15 August 2015

REVIEW: Compton: A Soundtrack by Dr. Dre

Dr. Dre's influence on the entire landscape of Hip-hop is well documented and undeniable. When you also consider the sheer amount of legendary artists he has either worked with, or helped cultivate, it makes you wonder what the game would truly be like if it weren't for Andre Young. So with the release of the biopic Straight Outta Compton looming, it had me wondering how amazing it would be if Dre took this opportunity to bless us with something resembling the fabled Detox album that has been 16 years in the making. Even though he announced that the album was no longer Detox by name, it has been known that something epic was still brewing. Two weeks before Straight Outta Compton hit theaters, Dre dropped a bombshell on us in the form of Compton: A Soundtrack, announcing that it was finished and would release within a week. Billed as his grand finale, we have finally been blessed with the realization of the album we thought would never come.

And what an inspired finale it is. Compton is a culmination of everything that has defined west coast Hip-hop since its inception, while touching on modern day issues plagueing the urban community without it coming across as a lecture. Starting off with an epically-produced intro, backed by a news broadcast giving you a synopsis of the circumstances surrounding Compton, Dre spends no time transitioning right into the braggadocious "Talk About It" along with Justus and Carolina newcomer King Mez. Since this is a Dre album in a completely different era of Hip-hop, it's no surprise this track contains a hint of that trap bounce appealing to the younger generation, but luckily it's short-lived and doesn't wear out its welcome. "Genocide" brings back a bit of that west coast vibe and features one of several key features on the album from Kendrick Lamar that help solidify Compton's sound. Dr. Dre's masterful production starts shining toward the end of the song, and hits full force going into the next track. "It's All On Me" illustrates the pressures Dre has been dealing with in his position as a leader in the game, and also takes you on a brief journey back to the birth of Death Row records and the original The Chronic album. "All In A Day's Work" goes deeper into just how heavy the pressure has been on Dr. Dre to release a flawless classic after his first two albums. He understands how quick fans are to turn on you or move on to the next artist regardless of how much work you put in to a project, but he welcomes the pressure with open arms.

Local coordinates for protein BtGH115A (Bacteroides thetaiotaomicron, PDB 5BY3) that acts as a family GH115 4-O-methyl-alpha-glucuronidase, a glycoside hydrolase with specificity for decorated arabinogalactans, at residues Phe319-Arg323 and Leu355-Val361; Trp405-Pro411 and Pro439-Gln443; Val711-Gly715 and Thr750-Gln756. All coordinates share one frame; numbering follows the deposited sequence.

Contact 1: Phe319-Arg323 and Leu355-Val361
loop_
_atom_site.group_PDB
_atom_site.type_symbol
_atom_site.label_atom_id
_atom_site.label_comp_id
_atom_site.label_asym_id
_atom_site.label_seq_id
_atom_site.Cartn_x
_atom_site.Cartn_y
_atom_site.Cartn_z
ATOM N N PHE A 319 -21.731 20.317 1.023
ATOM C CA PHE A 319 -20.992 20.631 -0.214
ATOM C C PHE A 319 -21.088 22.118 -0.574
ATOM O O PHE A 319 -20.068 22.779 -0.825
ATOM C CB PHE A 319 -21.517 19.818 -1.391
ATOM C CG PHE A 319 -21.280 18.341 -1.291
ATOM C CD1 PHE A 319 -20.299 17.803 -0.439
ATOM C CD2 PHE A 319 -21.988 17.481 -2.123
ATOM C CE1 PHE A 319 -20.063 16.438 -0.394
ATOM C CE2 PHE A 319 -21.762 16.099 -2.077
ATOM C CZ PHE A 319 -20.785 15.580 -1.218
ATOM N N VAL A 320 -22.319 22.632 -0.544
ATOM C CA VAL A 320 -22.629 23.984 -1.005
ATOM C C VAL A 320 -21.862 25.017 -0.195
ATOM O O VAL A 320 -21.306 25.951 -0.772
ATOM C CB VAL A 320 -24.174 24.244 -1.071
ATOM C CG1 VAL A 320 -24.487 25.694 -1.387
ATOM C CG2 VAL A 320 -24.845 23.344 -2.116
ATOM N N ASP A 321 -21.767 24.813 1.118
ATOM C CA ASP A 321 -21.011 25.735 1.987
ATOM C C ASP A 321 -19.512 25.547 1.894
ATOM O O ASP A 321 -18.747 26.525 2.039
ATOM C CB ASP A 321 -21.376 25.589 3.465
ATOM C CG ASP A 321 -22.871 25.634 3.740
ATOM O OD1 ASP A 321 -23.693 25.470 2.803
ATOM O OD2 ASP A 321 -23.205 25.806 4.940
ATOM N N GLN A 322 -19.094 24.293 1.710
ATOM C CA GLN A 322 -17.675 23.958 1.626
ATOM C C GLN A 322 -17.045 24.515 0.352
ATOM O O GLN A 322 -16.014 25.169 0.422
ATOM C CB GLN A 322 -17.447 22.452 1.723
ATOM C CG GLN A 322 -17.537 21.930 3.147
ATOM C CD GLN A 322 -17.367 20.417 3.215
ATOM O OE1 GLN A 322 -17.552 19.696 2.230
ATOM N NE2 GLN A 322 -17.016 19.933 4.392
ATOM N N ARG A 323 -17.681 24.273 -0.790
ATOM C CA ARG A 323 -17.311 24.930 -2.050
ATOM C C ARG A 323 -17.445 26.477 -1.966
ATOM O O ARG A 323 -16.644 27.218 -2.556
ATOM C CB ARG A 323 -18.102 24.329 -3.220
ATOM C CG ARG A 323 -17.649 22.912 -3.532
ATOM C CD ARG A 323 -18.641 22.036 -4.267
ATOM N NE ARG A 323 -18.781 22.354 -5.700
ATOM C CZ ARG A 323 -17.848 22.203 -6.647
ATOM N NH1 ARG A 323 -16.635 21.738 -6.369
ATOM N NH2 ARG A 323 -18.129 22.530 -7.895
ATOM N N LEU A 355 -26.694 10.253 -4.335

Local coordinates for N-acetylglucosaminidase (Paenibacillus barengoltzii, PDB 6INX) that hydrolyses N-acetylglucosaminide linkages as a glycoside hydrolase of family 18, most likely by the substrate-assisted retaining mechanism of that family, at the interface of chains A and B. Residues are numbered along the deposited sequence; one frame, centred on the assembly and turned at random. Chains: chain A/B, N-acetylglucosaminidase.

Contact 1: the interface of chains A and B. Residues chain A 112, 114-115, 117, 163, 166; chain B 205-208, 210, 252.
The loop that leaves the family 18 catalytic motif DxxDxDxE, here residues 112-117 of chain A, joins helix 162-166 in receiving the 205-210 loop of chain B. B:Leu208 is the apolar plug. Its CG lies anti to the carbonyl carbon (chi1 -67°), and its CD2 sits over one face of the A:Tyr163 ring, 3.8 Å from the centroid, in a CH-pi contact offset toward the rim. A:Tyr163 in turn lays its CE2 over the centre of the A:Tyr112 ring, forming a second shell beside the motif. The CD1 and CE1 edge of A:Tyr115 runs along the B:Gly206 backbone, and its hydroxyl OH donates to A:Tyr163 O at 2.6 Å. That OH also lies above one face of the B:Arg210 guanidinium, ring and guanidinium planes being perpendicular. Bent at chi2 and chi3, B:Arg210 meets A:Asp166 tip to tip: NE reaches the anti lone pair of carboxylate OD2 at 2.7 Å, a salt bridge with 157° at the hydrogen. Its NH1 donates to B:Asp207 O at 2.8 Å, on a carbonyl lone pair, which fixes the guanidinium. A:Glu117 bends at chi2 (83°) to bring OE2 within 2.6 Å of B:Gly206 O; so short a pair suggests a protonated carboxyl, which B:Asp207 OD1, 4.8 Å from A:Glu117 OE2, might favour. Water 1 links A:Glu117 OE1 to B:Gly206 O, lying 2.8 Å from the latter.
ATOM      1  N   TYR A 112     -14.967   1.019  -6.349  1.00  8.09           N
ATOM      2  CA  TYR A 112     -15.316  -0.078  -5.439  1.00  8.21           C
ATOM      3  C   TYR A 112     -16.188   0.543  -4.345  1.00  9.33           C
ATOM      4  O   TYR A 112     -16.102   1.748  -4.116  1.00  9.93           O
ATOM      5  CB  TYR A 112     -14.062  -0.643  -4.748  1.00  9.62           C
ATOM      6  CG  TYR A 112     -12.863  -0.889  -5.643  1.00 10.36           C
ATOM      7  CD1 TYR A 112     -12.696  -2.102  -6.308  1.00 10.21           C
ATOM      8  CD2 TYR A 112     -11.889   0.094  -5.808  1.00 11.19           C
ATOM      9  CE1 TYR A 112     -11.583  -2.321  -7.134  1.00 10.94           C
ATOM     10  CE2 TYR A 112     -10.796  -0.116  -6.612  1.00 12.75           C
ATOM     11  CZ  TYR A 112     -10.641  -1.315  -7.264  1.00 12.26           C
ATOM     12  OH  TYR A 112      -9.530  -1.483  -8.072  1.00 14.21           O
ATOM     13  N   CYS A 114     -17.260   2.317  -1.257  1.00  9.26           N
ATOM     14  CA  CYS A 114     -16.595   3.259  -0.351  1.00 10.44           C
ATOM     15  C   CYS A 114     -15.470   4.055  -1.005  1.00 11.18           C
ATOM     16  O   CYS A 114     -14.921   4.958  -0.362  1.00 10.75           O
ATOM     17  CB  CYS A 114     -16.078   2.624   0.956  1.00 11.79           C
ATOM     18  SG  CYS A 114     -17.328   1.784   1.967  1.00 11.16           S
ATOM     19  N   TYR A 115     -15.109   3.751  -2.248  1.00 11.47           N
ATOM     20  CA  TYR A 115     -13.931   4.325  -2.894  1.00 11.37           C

While these first 5 tracks re-introduce long-time fans as well as the younger generation to who Dr. Dre is, the majority of the rest of the album allows his legacy to shine. From N.W.A.'s roots, to the current king of the west coast, every artist who has ever been aligned with Dr. Dre come back together for one last ride. Ice Cube, Snoop Dogg, Xzibit, Eminem, The Game, and Kendrick Lamar, as well as several lesser-known new faces like King Mez help solidify the bulk of this magnum opus and also prove how important Dr. Dre's influence has been to Hip-hop over the years, exemplifying his ear for amazing talent. This fact is more than proven on one of the album's standout tracks "One Shot One Kill," a song by Aftermath's Jon Connor who's raw and gritty lyricism has been praised by the likes of Scarface, Nas and Busta Rhymes over his 10-year run in the game.

The DJ Premier-produced "Animals" is a painted picture of society's view of the Black community and how the world is programmed to believe Blacks are inherently ignorant and evil, when in reality we have been systemically programmed to kill each other. And if one of us becomes educated enough to stand up to the system, we are unjustly executed. The song speaks on how this has been going on for years, but this social media-heavy era we live in prevents these acts from being swept under the rug any longer. It's an important song that falls right in line with the majority of Kendrick's To Pimp a Butterfly, in an attempt to save the Black community...from the system, and from ourselves.

Compton is capped off with "Talking To My Diary," which shows Dr. Dre reminiscing over his entire career. It's a fitting end to his swan-song, as this album seals nearly 30 years of Hip-hop history away essentially making room for the next generation to start their own legacies. We have seen a resurgance in West Coast Hip-hop in recent years, with Kendrick Lamar being the true leader of the new school. This shift in the game has been important because I believe part of Dre's apprehension and lack of inspiration to give us a final album lies in the fact that he was not convinced the future was in good hands for a very long time. Dre's legacy was built on being inspired by his peers, and now that balance is being restored to the game, it's the perfect time for Andre Young to bow out, as this is the end of an era.
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